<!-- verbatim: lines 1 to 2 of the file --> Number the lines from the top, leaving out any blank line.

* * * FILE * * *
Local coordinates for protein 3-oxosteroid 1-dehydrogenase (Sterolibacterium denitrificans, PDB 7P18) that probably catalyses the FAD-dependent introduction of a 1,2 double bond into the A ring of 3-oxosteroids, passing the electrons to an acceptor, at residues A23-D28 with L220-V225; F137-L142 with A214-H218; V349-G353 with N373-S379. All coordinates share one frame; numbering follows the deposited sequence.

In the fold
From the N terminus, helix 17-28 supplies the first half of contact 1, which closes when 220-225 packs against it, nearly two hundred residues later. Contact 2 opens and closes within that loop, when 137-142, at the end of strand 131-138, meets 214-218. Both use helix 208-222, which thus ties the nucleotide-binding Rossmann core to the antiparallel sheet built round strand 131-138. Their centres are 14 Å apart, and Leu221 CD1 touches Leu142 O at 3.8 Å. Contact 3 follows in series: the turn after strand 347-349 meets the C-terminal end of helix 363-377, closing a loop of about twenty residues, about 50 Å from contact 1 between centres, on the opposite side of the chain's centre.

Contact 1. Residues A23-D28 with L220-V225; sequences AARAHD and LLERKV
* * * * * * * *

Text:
Local coordinates for protein 3-oxosteroid 1-dehydrogenase (Sterolibacterium denitrificans, PDB 7P18) that probably catalyses the FAD-dependent introduction of a 1,2 double bond into the A ring of 3-oxosteroids, passing the electrons to an acceptor, at residues A23-D28 with L220-V225; F137-L142 with A214-H218; V349-G353 with N373-S379. All coordinates share one frame; numbering follows the deposited sequence.

In the fold